How Your Career May Influence Your Thoughts On Immigration


Ryan Holeywell | September 2, 2015It’s all related to the competitiveness of your occupation.

Doctors getting ready to go into surgery

It’s all related to the competitiveness of your occupation.

If you ask someone what they think of immigration, their response, it turns out, might reveal something about their own job.

Research based on Kinder Houston Area Survey data reveals that people who work in low-status jobs tend to be more likely to favor restrictions on immigration.

The study also reveals another interesting dynamic to the ongoing immigration debate facing the country: your occupation may influence your thoughts on immigration.

One might assume that, generally speaking, people who work in fields that include large numbers of foreign-born workers would be more likely to prefer reducing immigration. After all, a bigger labor pool makes it harder for individual workers to be competitive. But the research revealed a more nuanced situation.

People who work in fields that contained high numbers of workers from Latin American countries are more likely to support reduced immigration. On the other hand, people in jobs with lots of workers from China and India are less likely to want curbs on immigration. Bob Kunovich, an associate professor of sociology at University of Texas-Arlington, performed the analysis.

The difference doesn’t appear to be due to prejudice towards people from certain parts of the world. Instead, it seems tied to the types of fields in which different immigrants work.

U.S. natives working in occupations with high job insecurity and requiring fewer skills support reduced immigration. Those are the same jobs that draw Latin American immigrants.

On the other hand, U.S. natives in jobs requiring more skills and with lower unemployment rates probably aren’t worried about immigrants affecting their job prospects. Those are the same careers that draw Chinese and Indian immigrants.

Kunovich also found:

  • Those with a high school education or less have higher odds of preferring to reduce current immigration.
  • Those working in occupations with higher unemployment rates have a higher likelihood of preferring to reduce current and future immigration.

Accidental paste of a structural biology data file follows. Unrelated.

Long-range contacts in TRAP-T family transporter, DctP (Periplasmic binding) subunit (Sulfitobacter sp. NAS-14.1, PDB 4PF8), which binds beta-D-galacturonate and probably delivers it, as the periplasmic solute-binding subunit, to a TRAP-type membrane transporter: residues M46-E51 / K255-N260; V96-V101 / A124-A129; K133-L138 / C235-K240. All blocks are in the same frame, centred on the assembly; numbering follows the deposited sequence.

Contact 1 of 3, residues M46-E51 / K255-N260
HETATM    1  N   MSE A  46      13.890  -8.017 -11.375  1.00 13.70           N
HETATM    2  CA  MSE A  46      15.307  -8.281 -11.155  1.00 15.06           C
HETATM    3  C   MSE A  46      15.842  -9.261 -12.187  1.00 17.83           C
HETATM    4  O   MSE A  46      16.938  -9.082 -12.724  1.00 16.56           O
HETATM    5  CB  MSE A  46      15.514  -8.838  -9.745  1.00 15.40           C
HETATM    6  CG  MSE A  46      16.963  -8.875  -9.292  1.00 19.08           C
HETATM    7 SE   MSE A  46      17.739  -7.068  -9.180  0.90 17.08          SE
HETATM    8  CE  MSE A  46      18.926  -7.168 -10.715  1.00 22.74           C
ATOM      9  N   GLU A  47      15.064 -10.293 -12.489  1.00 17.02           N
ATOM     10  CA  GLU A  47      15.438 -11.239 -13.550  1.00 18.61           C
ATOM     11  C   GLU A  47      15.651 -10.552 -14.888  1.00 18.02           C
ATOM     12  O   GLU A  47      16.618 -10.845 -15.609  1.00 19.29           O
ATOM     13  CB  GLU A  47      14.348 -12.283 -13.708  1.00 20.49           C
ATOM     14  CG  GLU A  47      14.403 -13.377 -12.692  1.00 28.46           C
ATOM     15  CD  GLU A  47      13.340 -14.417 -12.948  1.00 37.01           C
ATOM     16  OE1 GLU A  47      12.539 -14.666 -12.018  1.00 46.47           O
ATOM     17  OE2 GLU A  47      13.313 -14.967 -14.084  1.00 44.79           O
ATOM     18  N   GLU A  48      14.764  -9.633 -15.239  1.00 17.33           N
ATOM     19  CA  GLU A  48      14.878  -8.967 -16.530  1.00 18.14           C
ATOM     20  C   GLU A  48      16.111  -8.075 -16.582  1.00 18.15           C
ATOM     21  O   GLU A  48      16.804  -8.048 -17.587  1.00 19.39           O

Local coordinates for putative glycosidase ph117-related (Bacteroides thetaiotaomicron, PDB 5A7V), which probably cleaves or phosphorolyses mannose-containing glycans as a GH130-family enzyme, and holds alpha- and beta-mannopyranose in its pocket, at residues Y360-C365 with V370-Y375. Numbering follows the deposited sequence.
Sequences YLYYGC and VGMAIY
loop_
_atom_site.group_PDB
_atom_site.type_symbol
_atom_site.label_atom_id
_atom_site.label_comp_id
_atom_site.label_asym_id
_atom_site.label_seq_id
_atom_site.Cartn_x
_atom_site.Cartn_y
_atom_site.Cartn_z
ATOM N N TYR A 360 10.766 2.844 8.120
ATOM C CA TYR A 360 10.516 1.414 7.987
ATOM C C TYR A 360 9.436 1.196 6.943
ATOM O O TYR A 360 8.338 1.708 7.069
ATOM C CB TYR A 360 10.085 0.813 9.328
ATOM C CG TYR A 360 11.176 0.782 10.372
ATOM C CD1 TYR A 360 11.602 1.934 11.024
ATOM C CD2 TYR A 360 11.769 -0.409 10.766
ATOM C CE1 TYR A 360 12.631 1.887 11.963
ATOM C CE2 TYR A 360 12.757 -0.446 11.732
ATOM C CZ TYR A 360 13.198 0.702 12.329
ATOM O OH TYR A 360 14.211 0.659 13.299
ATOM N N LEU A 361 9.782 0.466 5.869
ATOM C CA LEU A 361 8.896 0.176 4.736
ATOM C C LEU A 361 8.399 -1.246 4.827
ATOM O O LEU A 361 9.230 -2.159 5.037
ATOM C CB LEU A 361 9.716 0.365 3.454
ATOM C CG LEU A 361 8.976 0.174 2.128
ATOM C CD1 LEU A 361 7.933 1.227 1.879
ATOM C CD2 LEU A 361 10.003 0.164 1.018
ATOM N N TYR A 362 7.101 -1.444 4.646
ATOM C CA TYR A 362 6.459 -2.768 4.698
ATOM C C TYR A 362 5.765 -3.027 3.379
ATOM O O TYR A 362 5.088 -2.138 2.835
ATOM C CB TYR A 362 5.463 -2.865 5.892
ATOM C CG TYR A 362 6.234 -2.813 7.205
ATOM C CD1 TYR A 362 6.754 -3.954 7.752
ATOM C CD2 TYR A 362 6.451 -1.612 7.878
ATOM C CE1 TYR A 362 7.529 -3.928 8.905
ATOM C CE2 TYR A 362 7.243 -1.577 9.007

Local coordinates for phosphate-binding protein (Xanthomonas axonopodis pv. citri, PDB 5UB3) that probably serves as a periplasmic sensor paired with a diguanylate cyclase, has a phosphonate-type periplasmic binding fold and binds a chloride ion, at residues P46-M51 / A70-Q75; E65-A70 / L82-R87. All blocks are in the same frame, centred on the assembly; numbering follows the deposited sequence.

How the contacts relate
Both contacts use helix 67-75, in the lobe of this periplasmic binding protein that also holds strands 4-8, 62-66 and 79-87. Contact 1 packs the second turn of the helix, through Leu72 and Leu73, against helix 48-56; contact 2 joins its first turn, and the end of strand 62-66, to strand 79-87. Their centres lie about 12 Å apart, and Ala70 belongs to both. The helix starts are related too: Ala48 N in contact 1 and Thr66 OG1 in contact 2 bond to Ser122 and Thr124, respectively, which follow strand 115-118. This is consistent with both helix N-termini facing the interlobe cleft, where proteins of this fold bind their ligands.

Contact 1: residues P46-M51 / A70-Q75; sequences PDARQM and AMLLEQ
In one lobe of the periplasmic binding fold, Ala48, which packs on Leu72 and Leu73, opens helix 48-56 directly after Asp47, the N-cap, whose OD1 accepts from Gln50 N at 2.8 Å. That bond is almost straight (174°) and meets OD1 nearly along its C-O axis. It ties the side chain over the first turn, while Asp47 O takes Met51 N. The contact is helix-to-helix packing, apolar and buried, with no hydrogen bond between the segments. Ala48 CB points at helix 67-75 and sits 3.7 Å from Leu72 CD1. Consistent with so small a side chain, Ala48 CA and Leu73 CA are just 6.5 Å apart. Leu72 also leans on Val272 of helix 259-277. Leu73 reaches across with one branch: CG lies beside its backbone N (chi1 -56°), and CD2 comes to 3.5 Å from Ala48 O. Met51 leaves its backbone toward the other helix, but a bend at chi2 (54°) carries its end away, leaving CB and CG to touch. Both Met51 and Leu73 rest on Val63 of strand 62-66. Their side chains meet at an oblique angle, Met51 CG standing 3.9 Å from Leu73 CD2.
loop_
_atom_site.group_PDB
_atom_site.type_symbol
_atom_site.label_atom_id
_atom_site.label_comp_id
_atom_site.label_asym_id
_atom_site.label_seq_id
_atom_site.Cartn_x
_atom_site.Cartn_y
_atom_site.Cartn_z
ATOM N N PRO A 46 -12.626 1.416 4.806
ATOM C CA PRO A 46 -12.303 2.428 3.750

• Those who view job prospects in Houston as ‘poor’ or ‘fair,’ however, have higher odds of preferring to reduce current and future immigration.

Essentially, what may be happening is that U.S. natives working in careers with greater job insecurity, fewer skill requirements, and lower prestige are more likely to favor steps that limit an already large pool of labor competing for their jobs.

The findings were made possible thanks to extensive survey data on Houstonians. The surveys asked respondents their opinions of immigration while also collecting data about their jobs. The study was based on thousands of responses obtained over five years from people working in more than 50 occupational fields.

“Using this data gave me a clear representation of what’s going on,” Kunovich said. “What’s gratifying is the results are clear too.”

The findings are are especially important in Houston, where nearly a quarter of the population is foreign-born. About two-thirds of Houston’s immigrant population is from Latin America, and those residents are overrepresented in “low-status” jobs like construction.

Meanwhile, a quarter of the foreign-born residents are from Asia. Those people are split between been high- and low-status jobs: China and India natives cluster to high-status jobs, while those from the Philippines and Vietnam are clustered in lower status positions.

Understanding that dynamics of the immigration debate is important, Kunovich said. Negative attitudes towards immigrants can lead to restrictive policies and prevent immigrants from fully integrating into their communities.

Ryan Holeywell


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